Figaro.application = Figaro::Application.new(
  environment: 'production',
  path: File.expand_path('config/application.yml')
)

Figaro.load
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What is happening?

  • We are requiring the figaro gem so we can use it in our app
  • With Figaro.application code, we are telling our app to load the application.yml located inside config folder so that we can use the keys we configured in previous step.

Step 5: Add twitter api configuration to the service

Add the following to the re_tweet_service.rb

module Twitter
  class ReTweetService
    attr_reader :config

    def initialize
      @config = twitter_api_config
    end

    def perform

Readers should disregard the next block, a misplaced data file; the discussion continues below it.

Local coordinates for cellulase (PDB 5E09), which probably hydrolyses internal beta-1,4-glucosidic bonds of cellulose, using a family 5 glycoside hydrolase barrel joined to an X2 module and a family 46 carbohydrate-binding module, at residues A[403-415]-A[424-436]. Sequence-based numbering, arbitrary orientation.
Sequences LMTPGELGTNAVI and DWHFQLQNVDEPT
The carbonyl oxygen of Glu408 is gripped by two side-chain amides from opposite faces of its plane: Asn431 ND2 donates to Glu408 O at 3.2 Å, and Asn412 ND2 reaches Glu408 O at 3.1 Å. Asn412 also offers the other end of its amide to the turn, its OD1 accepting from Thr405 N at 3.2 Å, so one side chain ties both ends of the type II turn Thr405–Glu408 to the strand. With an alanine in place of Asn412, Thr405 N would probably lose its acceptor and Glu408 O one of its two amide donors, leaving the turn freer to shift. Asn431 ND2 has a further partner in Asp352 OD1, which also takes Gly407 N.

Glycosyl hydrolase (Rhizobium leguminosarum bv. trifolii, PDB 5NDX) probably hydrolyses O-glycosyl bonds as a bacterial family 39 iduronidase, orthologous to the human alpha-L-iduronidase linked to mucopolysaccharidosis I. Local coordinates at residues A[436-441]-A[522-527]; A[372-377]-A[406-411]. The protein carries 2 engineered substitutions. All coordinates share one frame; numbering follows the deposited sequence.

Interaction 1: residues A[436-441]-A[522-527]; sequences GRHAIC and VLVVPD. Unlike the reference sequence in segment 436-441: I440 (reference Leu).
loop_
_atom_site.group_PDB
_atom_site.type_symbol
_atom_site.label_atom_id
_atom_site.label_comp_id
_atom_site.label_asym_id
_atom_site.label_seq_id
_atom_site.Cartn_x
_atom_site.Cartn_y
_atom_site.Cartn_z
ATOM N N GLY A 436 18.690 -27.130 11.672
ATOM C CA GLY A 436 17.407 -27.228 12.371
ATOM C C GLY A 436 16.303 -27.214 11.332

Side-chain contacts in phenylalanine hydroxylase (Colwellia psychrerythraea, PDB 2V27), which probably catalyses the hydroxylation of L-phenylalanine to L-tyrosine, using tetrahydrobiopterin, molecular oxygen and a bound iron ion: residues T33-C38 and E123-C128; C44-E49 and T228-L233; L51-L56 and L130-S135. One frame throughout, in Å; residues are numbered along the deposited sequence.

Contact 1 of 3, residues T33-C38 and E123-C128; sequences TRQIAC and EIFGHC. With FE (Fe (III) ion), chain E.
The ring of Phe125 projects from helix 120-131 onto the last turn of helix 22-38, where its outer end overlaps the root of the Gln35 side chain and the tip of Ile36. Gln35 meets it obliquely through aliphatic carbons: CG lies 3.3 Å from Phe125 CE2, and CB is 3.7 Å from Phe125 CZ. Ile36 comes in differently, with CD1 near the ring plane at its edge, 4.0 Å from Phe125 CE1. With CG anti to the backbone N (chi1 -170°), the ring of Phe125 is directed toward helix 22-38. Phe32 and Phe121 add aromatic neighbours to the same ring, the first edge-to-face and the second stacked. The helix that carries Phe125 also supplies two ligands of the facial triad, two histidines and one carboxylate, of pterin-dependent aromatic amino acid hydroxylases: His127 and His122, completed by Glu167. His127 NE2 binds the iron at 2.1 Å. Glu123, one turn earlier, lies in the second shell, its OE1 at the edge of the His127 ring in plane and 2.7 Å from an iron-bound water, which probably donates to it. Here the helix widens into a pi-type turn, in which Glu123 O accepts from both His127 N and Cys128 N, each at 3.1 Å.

rest_client = configure_rest_client
      stream_client = configure_stream_client
    end

    private

    def twitter_api_config
      {
        consumer_key: ENV['CONSUMER_KEY'],
        consumer_secret: ENV['CONSUMER_SECRET'],
        access_token: ENV['ACCESS_TOKEN'],
        access_token_secret: ENV['ACCESS_TOKEN_SECRET']
      }
    end

    def configure_rest_client
      puts 'Configuring Rest Client'

      Twitter::REST::Client.new(config)
    end

    def configure_stream_client
      puts 'Configuring Stream Client'

      Twitter::Streaming::Client.new(config)
    end
  end
end
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You may be wondering what happened here all of a sudden. There are two ways to use Twitter API, first one is Rest Client, rest client provides endpoints to perform one time operations like tweet, retweet, like, etc. Second one is Stream Client, stream client streams all tweets in real time and watches the hashtags that we will configure later, i.e. stream client will give us the tweets with #ruby and #rails hashtags

What's happening in the code?

  • We are initializing our service and together with it initializing the api configuration required for twitter